Did you know there’s a History of Walking? It’s written by anthropologist Marvin Harris. You can read about it on page 5. How about a collection of essays by Czeslaw Milosz? Go to page 148, read the synopsis, and see this great line: “[T]he science of life depends on the gradual discovery of fundamental truths.” Did you know von Balthasar called Vladimir Solovyov the greatest philosopher since Aquinas? I didn’t. I learned it on page 125. The same goes for this tidbit: The Pseudo-Dionysius is the most often-cited author in the writings of Aquinas after Aristotle (page 121). I was very surprised to read that the man who wrote the devout Three Stages of the Interior Life had a “pugilistic style in theological debate” and earned the epithet “sacred monster of Thomism” (see page 120). You may have heard of the Optina monastery in Russia, but did you know there’s an Optina Elder Series? Read about it, and glean … Read the rest

Porn Tax?

California considering a porn tax? I found this story at an odd news RSS feed. But is it so odd? I wrote an op-ed rough draft seven years ago, proposing a similar thing. I’ve cut-and-pasted it below, and I’ve bolded the most-salient paragraph. Forgive any awkward sentences or mistakes. It should also be noted that the California legislator is imposing the tax at the level of production, not point of sale, so parts of the op-ed aren’t relevant to the current bill in California. Finally, be aware that my thinking on taxation issues has shifted quite a bit in the past seven years, but I was fortunate to find the old piece in my archives so I’m posting it anyway:

Pornography is not a good thing.

Although one might argue that pornography is a mere mild scourge that results in a few unpleasant things like sex addiction, there is ample evidence that it is a major scourge on our culture that contributes to serious problems like crime (especially sex crimes), disrespect for women, domestic abuse, adultery, and divorce. Empirical evidence shows that municipal areas with sex businesses become centers of crime–prostitution, racketeering, money laundering–and that pornography is a common denominator among convicts. We can debate whether pornography leads to crime or whether pornography merely attracts the criminal element, but either scenario isn’t a ringing endorsement for pornography.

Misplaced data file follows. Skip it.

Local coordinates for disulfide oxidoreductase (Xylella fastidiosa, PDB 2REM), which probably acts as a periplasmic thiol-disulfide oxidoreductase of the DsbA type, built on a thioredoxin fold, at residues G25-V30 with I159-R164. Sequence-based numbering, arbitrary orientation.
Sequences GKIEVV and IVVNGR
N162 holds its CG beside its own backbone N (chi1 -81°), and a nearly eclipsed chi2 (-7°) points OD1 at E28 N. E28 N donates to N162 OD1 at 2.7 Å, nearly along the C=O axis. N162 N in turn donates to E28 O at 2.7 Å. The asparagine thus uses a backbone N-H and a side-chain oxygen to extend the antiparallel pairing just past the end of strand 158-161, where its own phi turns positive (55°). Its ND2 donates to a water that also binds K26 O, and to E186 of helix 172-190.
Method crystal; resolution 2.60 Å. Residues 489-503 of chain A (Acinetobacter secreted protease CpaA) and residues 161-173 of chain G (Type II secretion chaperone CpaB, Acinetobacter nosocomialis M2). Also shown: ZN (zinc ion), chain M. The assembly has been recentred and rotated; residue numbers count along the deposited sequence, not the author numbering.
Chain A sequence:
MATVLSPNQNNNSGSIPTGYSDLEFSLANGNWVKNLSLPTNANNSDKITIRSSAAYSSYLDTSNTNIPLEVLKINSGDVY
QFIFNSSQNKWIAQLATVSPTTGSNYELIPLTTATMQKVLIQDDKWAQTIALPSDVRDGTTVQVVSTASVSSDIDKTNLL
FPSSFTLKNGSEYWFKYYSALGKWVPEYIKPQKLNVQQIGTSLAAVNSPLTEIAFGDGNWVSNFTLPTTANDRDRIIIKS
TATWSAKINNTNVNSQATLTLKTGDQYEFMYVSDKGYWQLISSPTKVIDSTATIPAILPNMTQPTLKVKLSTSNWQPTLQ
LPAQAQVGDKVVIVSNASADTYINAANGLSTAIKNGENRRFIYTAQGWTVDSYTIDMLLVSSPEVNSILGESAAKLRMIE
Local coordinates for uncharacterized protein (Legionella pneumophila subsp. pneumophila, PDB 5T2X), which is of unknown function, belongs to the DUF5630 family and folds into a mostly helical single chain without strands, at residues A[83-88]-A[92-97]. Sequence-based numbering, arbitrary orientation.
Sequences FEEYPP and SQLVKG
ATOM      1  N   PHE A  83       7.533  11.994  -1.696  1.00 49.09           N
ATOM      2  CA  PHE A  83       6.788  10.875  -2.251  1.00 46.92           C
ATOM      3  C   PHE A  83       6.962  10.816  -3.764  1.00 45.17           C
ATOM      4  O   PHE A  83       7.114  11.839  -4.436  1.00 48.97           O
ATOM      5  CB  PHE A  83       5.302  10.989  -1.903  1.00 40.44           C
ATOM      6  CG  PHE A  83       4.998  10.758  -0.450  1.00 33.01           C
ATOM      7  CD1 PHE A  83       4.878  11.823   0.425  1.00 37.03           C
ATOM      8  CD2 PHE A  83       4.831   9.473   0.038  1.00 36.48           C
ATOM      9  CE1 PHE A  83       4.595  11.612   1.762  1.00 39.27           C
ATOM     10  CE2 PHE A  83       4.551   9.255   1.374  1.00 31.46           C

We also know, from common sense, that vice tends to lead to other vices, and that viewing glorification of a vice can lead to acting out that vice. If audio-visual portrayals didn’t influence people in such fashion, all modern advertising would be a complete waste of money. We also know that pornography has become remarkably prevalent on the Internet, with some experts estimating there are 70,000 porn sites [as of 2001], many

Read the rest

The Memorial Day Weekend Eudemon

A good weekend, indeed. Marie took six of the seven way up north to “Bird Camp,” a weekend of bird watching and enjoying the great outdoors. It’s one of her family’s three summer traditions. It’s equally part of the tradition that I avoid it.

It’s a colossal waste of time. At least for me. I won’t judge how another person spends his time and I appreciate the value of spending time with ones family, but for me, walking–actually, “strolling at a pace that assures virtually no exercise”–for hours and hours, then going back to the cabin where 25 people are all in one common room, then eating in a mess hall, then strolling for more hours, and doing this for three straight days and nights, is a frustrating waste of time.

When I climbed in the van to come home the last time I went (about seven years ago), I felt ready to be the subject of a TV talk show: jangled nerves, demoralized, wiped out but facing Tuesday at the office, five-hour holiday-weekend road jam drive ahead of me, not talking to my wife but congratulating myself for not beating her like a rabid dog (I may have called her a rabid dog, but I didn’t beat her), honestly concerned that I was losing my mind. It was brutal.

Thing is, my wife doesn’t like it either, and she hadn’t gone in five years. She went this year for a variety of reasons, including nostalgia. She called me on her cellphone last night and jokingly cursed me for sitting in our comfortable home. She said it was freezing up there but she was getting eaten alive by mosquitoes. I didn’t even know those two things–near frost and mosquitoes–could exist together, but apparently they can. I told her that it … Read the rest